Is Your Retro Gaming Collection Haunted?

haunted_banner

Could there be a secret menace lurking in the bits and bytes of your retro gaming collection? Poltergeists on your floppies? Apparitions in your Cartridges?

The answer of course is “No.”  But that didn’t stop our team at theBitPlanes from applying scientific-sounding principles to the question, and coming up with absolute proof that your floppy disks may be haunted!!!

The Premise

dysanFloppy disks are a magnetic medium that gained widespread use in the 1970s. Early floppy disk manufacturers had names like Dysan, Xidex, and CenTech. The rise in the 1990s of specialized prescription drugs spelled doom for the floppy disk industry, as the pharmaceutical companies sucked up all the marketing people capable of making up badly spelled futuristic-sounding names.

Today, floppy disks sit forgotten and unused in attics, crawlspaces, garages and basically everywhere else that people associate with paranormal activity.  It logically follows that the magnetic particles embedded into these aging disks are picking up and possibly trapping apparitions that pass through them, like spiritual sponges.

Of course, if this were true you would expect to see an ever-increasing rise in ghost sightings – and thanks to cable television – we do!

ghostmontage

So now we have a good idea that our old retro game collections have been at the mercy of ghosts for all these years.  But could it really be all that bad?

To find out, we constructed the world’s first ghost detector tuned for use with floppy disks and videogame cartridges.

The Test Method

According to the app store, the best ghost detector you can buy for 99 cents is an EM frequency meter. But we aren’t made of money, so we downloaded the free ad-supported version.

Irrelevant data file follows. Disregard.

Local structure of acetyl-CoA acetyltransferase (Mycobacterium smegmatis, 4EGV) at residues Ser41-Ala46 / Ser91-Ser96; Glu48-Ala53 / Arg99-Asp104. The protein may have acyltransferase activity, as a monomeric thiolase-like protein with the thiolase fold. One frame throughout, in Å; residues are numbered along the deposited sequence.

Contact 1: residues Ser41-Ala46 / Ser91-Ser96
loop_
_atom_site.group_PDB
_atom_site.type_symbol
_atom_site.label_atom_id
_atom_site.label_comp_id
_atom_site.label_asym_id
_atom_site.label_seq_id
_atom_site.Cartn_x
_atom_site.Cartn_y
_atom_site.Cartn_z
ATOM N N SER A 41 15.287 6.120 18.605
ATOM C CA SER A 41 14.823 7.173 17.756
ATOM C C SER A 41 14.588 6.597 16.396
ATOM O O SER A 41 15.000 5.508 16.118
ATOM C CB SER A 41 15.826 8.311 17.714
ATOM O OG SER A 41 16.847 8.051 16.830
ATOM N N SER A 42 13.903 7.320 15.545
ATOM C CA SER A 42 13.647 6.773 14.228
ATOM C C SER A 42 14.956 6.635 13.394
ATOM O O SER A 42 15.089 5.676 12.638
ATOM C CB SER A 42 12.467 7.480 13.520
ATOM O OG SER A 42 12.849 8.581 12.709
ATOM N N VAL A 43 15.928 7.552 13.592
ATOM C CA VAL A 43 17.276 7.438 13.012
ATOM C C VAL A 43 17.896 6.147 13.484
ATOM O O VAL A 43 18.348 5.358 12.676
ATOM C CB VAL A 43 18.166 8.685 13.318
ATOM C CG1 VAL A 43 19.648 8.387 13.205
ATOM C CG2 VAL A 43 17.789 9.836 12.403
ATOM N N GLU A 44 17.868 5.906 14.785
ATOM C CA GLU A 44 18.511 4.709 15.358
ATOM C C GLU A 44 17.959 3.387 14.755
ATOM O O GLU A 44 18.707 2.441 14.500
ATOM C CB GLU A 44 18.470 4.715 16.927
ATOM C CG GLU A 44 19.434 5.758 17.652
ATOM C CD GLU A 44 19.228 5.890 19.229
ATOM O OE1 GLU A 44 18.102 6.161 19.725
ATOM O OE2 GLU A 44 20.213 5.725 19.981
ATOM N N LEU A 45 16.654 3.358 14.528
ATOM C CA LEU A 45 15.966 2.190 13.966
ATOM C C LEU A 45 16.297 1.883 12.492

To ensure that only ghostly EM emissions from the floppy disks were recorded and not spook activity from the ambient environment, we shut off lights, house wi-fi, and even ran our ghost detector on battery power only.

And then we constructed this: the tBP ghost detection device:

box

Not much to look at from the outside, but on the inside you can tell how seriously we’d taken our task.  The multiple chambers keep stray EM safely outside the detection area, and the double walled corrugated construction is allegedly exactly as good as a Faraday cage.

gmcutaway

The Tests

disk_montage

We knew we’d find plenty of haunted disks, but we also wanted to know if any brands of disk were more haunted than others.  So we collected old disks from dozens of different manufacturers and measured each one individually, using a grounded vacuum cleaner to remove any stray EM between tests.

detecting

The highest reading briefly measured in the test chamber was 9 mG. We don’t know what mG stands for, (microGram?, milliGauss? megaGhosts?  Yeah, let’s go with megaGhosts.)

Results

Each disk was monitored for three minutes, and the highest consistent reading was logged for each.  Finally, we mapped the data to a polar chart, the most scientific-looking style of chart.

dataset_ghosts

Click to Enlarge.

The chilling finding here is our discovery that with a whopping 8 mG of whatever it was we were measuring, Nashua is clearly the most haunted floppy disk brand of them all.

“What’s the big deal,” you say?  Nashua left the disk business decades ago – to make duct tape!  Think about it – the most prevalent brand of duct and window sealing tape used in North American homes today is manufactured by the most haunted disk maker of the 1980s.  If your house was built in the last 30 years, your ducts are probably covered with this tape – and with ghosts!

What is Nashua’s role in all this?  We contacted company representatives for a comment, but they replied: “This is an automated email response, someone will reply to your inquiry within 3 business days.”

Clearly, they have something to hide.

Our next most haunted brand was Rhinoceros.  We tried to contact them but the company has been dead for years.

That’s right – dead!  Coincidence?

Conclusion

If you aren’t panicked after reading this article, we’re obviously not doing our job. Did we mention that we saw what could have been a hobo spider near one of the boxes of disks in the corner of the garage?  Now are you scared?

Good.

planestop

Leave a Reply

Your email address will not be published. Required fields are marked *

You may use these HTML tags and attributes: <a href="" title=""> <abbr title=""> <acronym title=""> <b> <blockquote cite=""> <cite> <code> <del datetime=""> <em> <i> <q cite=""> <strike> <strong>